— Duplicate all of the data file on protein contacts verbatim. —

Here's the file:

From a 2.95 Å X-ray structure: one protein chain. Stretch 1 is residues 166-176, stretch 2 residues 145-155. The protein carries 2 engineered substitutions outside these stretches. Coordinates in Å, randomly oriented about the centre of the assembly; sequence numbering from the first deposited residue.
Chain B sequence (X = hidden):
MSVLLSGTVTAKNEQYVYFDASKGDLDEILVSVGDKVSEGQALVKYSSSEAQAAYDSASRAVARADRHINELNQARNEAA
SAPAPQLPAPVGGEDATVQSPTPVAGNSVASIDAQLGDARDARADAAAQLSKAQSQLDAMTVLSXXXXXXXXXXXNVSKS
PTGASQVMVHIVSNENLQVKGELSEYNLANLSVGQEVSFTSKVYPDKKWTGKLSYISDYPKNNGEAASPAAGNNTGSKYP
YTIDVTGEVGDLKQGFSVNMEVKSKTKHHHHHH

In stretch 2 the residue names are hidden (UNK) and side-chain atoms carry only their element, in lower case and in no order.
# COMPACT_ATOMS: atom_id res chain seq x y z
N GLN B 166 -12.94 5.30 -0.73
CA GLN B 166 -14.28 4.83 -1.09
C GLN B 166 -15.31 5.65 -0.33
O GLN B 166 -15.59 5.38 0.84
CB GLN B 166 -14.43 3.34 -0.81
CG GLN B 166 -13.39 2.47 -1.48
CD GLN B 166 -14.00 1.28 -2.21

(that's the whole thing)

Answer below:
From a 2.95 Å X-ray structure: one protein chain. Stretch 1 is residues 166-176, stretch 2 residues 145-155. The protein carries 2 engineered substitutions outside these stretches. Coordinates in Å, randomly oriented about the centre of the assembly; sequence numbering from the first deposited residue.
Chain B sequence (X = hidden):
MSVLLSGTVTAKNEQYVYFDASKGDLDEILVSVGDKVSEGQALVKYSSSEAQAAYDSASRAVARADRHINELNQARNEAA
SAPAPQLPAPVGGEDATVQSPTPVAGNSVASIDAQLGDARDARADAAAQLSKAQSQLDAMTVLSXXXXXXXXXXXNVSKS
PTGASQVMVHIVSNENLQVKGELSEYNLANLSVGQEVSFTSKVYPDKKWTGKLSYISDYPKNNGEAASPAAGNNTGSKYP
YTIDVTGEVGDLKQGFSVNMEVKSKTKHHHHHH

In stretch 2 the residue names are hidden (UNK) and side-chain atoms carry only their element, in lower case and in no order.
# COMPACT_ATOMS: atom_id res chain seq x y z
N GLN B 166 -12.94 5.30 -0.73
CA GLN B 166 -14.28 4.83 -1.09
C GLN B 166 -15.31 5.65 -0.33
O GLN B 166 -15.59 5.38 0.84
CB GLN B 166 -14.43 3.34 -0.81
CG GLN B 166 -13.39 2.47 -1.48
CD GLN B 166 -14.00 1.28 -2.21